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15
Continuous functions on final coalgebras
, 2007
"... In a previous paper we have given a representation of continuous functions on streams, both discretevalued functions, and functions between streams. the topology on streams is the ‘Baire ’ topology induced by taking as a basic neighbourhood the set of streams that share a given finite prefix. We ga ..."
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Cited by 10 (1 self)
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In a previous paper we have given a representation of continuous functions on streams, both discretevalued functions, and functions between streams. the topology on streams is the ‘Baire ’ topology induced by taking as a basic neighbourhood the set of streams that share a given finite prefix. We gave also a combinator on the representations of stream processing functions that reflects composition. Streams are the simplest example of a nontrivial final coalgebras, playing in the coalgebraic realm the same role as do the natural numbers in the algebraic realm. Here we extend our previous results to cover the case of final coalgebras for a broad class of functors generalising (×A). The functors we deal with are those that arise from countable signatures of finiteplace untyped operators. These have many applications. The topology we put on the final coalgebra for such a functor is that induced by taking for basic neighbourhoods the set of infinite objects which share a common prefix, according to the usual definition of the final coalgebra as the limit of a certain inverse chain starting at �. 1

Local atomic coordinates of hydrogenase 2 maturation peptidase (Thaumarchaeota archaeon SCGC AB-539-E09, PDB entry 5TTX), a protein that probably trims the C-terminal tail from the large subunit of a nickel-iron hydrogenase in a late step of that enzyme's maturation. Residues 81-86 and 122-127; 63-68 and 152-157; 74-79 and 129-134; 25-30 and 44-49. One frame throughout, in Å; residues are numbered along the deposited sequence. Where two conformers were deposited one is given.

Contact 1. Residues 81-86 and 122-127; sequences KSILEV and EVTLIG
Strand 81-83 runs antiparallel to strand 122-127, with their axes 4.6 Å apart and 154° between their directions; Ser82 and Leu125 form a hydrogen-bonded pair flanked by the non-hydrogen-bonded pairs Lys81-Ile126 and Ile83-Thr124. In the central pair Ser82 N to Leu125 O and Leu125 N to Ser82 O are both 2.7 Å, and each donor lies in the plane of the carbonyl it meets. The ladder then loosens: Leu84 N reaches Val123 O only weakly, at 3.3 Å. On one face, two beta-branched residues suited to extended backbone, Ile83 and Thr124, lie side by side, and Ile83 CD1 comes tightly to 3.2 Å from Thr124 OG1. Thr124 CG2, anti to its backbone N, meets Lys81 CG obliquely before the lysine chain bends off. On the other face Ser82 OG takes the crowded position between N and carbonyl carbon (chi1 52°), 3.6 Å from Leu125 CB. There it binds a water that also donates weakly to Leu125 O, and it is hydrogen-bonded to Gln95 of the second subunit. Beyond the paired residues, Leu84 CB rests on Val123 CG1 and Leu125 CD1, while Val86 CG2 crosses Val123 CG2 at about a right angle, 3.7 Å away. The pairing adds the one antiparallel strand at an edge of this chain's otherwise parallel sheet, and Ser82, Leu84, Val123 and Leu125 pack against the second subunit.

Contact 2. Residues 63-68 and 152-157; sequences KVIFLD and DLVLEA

Termination checking in the presence of nested inductive and coinductive types. Note supporting presentation given at the Workshop on Partiality and Recursion in Interactive Theorem Provers
 In Preliminary Proceedings of the Ninth Workshop on Language Descriptions Tools and Applications, LDTA 2009
, 2009
"... In the dependently typed functional programming language Agda one can easily mix induction and coinduction. The implementation of the termination/productivity checker is based on a simple extension of a termination checker for a language with inductive types. However, this simplicity comes at a pric ..."
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Cited by 7 (3 self)
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In the dependently typed functional programming language Agda one can easily mix induction and coinduction. The implementation of the termination/productivity checker is based on a simple extension of a termination checker for a language with inductive types. However, this simplicity comes at a price: only types of the form νX.µY.F X Y can be handled directly, not types of the form µY.νX.F X Y. We explain the implementation of the termination checker and the ensuing problem. 1
Beating the Productivity Checker Using Embedded Languages
"... Abstract. Some total languages, like Agda and Coq, allow the use of guarded corecursion to construct infinite values and proofs. Guarded corecursion is a form of recursion in which arbitrary recursive calls are allowed, as long as they are guarded by a coinductive constructor. Guardedness ensures th ..."